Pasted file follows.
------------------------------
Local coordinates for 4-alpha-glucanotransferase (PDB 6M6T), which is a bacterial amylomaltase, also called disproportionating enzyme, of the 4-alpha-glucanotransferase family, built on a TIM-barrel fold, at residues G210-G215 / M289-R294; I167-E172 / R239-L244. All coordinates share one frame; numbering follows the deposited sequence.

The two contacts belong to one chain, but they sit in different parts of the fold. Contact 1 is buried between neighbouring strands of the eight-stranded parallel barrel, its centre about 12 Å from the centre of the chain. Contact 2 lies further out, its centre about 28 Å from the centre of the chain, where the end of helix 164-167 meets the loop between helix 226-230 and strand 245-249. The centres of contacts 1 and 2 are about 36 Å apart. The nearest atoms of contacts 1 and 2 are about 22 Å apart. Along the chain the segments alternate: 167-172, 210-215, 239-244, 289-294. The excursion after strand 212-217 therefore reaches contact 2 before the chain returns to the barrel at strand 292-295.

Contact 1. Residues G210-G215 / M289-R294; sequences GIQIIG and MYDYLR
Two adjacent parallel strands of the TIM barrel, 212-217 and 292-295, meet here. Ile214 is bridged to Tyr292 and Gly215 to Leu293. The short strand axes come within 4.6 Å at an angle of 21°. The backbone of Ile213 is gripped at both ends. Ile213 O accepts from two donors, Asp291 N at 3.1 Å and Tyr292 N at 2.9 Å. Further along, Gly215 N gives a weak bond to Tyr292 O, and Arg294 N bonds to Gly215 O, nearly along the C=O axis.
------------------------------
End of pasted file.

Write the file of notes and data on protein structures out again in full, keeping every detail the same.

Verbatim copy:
Local coordinates for 4-alpha-glucanotransferase (PDB 6M6T), which is a bacterial amylomaltase, also called disproportionating enzyme, of the 4-alpha-glucanotransferase family, built on a TIM-barrel fold, at residues G210-G215 / M289-R294; I167-E172 / R239-L244. All coordinates share one frame; numbering follows the deposited sequence.

The two contacts belong to one chain, but they sit in different parts of the fold. Contact 1 is buried between neighbouring strands of the eight-stranded parallel barrel, its centre about 12 Å from the centre of the chain. Contact 2 lies further out, its centre about 28 Å from the centre of the chain, where the end of helix 164-167 meets the loop between helix 226-230 and strand 245-249. The centres of contacts 1 and 2 are about 36 Å apart. The nearest atoms of contacts 1 and 2 are about 22 Å apart. Along the chain the segments alternate: 167-172, 210-215, 239-244, 289-294. The excursion after strand 212-217 therefore reaches contact 2 before the chain returns to the barrel at strand 292-295.

Contact 1. Residues G210-G215 / M289-R294; sequences GIQIIG and MYDYLR
Two adjacent parallel strands of the TIM barrel, 212-217 and 292-295, meet here. Ile214 is bridged to Tyr292 and Gly215 to Leu293. The short strand axes come within 4.6 Å at an angle of 21°. The backbone of Ile213 is gripped at both ends. Ile213 O accepts from two donors, Asp291 N at 3.1 Å and Tyr292 N at 2.9 Å. Further along, Gly215 N gives a weak bond to Tyr292 O, and Arg294 N bonds to Gly215 O, nearly along the C=O axis.